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Differences between alimony and child support in Nevada

On Behalf of | Jun 8, 2024 | Divorce |

After a divorce, support arrangements aim to ensure financial fairness between both parties. This is especially true when children are part of the equation.

However, there are key differences between spousal support and child support. Each provision has its own rules and purposes that anyone going through a divorce in Nevada should understand.

How spousal support works in Nevada

Spousal support, or alimony, typically helps the lower-earning spouse maintain a similar standard of living to what they had during the marriage. The court considers several factors when deciding who will pay spousal support. These include the length of the marriage, the income of both spouses and the needs of each spouse.

Spousal support can be permanent, last for a specific period or stay in effect until a certain event occurs. Circumstances that often eliminate the requirement for alimony include the receiving spouse getting remarried or becoming self-sufficient.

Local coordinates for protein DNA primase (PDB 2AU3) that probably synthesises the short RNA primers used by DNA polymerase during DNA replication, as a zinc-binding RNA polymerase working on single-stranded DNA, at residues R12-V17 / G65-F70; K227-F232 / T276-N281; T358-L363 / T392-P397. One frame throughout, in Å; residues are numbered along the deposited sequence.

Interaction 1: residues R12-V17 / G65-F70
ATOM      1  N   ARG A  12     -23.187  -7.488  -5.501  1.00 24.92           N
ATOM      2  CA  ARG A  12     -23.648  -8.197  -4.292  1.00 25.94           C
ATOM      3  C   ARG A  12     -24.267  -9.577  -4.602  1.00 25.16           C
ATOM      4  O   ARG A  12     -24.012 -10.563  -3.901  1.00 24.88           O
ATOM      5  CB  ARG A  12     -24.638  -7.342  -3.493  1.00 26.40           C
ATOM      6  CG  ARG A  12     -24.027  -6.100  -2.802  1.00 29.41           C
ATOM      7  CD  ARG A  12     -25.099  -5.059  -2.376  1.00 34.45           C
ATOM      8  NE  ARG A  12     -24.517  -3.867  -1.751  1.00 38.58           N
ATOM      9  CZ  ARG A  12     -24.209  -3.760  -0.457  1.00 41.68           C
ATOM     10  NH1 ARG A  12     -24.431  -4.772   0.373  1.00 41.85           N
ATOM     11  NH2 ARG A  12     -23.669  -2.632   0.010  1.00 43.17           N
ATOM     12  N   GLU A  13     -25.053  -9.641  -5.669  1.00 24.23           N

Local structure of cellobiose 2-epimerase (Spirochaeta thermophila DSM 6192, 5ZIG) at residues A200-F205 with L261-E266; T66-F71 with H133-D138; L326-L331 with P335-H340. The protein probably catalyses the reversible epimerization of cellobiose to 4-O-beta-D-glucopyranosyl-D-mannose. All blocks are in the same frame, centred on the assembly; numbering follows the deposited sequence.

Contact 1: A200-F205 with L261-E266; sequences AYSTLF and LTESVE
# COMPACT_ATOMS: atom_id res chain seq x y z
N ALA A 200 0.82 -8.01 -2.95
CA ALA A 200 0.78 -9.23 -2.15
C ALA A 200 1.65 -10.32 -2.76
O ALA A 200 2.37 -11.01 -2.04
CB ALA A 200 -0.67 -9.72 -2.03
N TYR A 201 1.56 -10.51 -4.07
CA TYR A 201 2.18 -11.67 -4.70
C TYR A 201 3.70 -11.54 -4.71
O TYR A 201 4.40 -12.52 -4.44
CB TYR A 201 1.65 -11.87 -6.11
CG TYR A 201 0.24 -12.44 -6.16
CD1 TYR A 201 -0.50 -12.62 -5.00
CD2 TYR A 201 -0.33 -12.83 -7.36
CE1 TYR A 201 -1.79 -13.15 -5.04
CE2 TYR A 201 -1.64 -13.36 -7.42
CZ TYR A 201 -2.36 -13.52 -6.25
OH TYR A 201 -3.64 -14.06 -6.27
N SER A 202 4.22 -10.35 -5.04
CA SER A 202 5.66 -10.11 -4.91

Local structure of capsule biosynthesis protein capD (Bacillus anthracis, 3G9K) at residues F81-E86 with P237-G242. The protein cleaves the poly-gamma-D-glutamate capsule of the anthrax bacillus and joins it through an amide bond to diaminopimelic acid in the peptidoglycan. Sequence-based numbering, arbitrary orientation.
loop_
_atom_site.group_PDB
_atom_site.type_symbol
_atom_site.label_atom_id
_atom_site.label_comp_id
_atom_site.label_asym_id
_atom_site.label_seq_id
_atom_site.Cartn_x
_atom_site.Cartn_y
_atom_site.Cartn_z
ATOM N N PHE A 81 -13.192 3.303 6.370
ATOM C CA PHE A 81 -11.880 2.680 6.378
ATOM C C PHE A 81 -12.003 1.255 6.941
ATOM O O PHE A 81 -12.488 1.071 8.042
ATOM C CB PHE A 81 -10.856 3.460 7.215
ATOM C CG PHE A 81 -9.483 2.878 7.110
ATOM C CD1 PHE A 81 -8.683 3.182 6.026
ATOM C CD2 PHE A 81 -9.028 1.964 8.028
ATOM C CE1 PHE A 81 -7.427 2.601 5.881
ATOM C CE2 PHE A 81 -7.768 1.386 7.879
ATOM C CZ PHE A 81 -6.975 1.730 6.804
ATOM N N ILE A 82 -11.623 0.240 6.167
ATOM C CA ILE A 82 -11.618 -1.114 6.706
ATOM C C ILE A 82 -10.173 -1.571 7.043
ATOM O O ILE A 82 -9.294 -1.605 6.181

The judge has considerable leeway in determining alimony because the state does not have a set formula. (Only rehabilitative alimony for career training has legislative guidance.) The judge must simply ensure that any award is just and equitable. This leaves greater room for couples to negotiate a settlement.

Key factors for child support

The court assigns child support to ensure that children continue receiving the financial support they need when parents are not together. After a divorce, the parent who does not have primary custody usually pays child support to the custodial parent. The amount depends on factors like the number of children and the income of both parents.

However, a custodial parent can request child support from the other parent even if the couple did not ever marry. The court will evaluate the same factors as in cases of divorced parents and make a ruling.

State guidelines are more specific in cases of child support. The judge will closely adhere to the formula in the law, and negotiation between parents plays less of a factor.

However, there can still be challenges to getting a fair decision. For example, the court needs to see the full scope of each party’s income and liabilities. Certain financial factors might remain hidden from the view of the court, or the full impact of debts might not be clear to the judge without a strong case. Consequently, the discovery process becomes even more important in these cases.

Finalizing these arrangements can be complex. Regardless of which side a person is on, it is important to prepare to negotiate or litigate for reasonable support agreements. Proper planning can make this process smoother and fairer for the whole family.


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